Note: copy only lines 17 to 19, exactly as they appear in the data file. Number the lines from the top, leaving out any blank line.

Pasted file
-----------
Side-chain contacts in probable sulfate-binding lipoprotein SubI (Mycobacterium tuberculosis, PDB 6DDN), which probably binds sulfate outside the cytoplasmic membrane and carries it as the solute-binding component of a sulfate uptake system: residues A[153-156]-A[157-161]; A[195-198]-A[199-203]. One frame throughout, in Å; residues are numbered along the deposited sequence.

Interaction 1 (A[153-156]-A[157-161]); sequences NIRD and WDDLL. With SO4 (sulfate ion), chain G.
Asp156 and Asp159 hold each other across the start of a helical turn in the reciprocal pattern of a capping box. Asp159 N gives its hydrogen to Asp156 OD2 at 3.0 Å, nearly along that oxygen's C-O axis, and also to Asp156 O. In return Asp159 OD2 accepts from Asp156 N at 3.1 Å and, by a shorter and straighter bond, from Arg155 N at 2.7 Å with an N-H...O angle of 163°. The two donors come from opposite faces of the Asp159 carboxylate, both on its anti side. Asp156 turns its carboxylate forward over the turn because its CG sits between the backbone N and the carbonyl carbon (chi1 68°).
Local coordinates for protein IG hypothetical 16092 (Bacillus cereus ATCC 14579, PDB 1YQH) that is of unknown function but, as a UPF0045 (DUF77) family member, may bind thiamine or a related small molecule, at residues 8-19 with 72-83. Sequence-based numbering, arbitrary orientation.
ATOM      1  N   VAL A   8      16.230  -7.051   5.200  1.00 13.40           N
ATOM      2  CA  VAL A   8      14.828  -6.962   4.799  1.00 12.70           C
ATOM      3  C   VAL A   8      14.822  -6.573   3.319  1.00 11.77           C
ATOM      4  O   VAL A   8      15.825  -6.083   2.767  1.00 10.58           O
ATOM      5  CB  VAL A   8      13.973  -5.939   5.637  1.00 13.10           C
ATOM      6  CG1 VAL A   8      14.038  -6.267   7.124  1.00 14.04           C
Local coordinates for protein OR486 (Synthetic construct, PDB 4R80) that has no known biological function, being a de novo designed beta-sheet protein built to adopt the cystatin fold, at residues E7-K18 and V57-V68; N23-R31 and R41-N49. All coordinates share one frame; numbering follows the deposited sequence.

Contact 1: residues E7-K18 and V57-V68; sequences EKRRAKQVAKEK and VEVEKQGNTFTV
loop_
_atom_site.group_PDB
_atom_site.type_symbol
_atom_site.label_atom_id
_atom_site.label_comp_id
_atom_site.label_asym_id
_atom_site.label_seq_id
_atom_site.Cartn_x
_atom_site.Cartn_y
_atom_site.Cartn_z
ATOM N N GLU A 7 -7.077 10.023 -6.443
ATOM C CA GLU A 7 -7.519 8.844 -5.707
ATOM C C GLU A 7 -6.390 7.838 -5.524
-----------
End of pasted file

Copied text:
_atom_site.label_comp_id
_atom_site.label_asym_id
_atom_site.label_seq_id